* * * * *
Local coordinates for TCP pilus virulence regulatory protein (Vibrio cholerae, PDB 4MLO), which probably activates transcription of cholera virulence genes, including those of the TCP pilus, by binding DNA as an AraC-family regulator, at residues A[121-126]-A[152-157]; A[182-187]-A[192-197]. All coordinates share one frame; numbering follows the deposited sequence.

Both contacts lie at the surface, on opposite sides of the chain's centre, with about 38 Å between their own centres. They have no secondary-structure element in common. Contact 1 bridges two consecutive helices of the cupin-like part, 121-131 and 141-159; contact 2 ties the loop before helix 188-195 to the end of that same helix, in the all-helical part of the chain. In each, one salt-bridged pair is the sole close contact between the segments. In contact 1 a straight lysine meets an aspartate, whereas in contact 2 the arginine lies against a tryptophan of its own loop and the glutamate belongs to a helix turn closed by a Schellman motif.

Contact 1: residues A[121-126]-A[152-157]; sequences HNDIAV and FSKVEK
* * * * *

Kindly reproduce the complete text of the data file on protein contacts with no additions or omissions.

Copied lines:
Local coordinates for TCP pilus virulence regulatory protein (Vibrio cholerae, PDB 4MLO), which probably activates transcription of cholera virulence genes, including those of the TCP pilus, by binding DNA as an AraC-family regulator, at residues A[121-126]-A[152-157]; A[182-187]-A[192-197]. All coordinates share one frame; numbering follows the deposited sequence.

Both contacts lie at the surface, on opposite sides of the chain's centre, with about 38 Å between their own centres. They have no secondary-structure element in common. Contact 1 bridges two consecutive helices of the cupin-like part, 121-131 and 141-159; contact 2 ties the loop before helix 188-195 to the end of that same helix, in the all-helical part of the chain. In each, one salt-bridged pair is the sole close contact between the segments. In contact 1 a straight lysine meets an aspartate, whereas in contact 2 the arginine lies against a tryptophan of its own loop and the glutamate belongs to a helix turn closed by a Schellman motif.

Contact 1: residues A[121-126]-A[152-157]; sequences HNDIAV and FSKVEK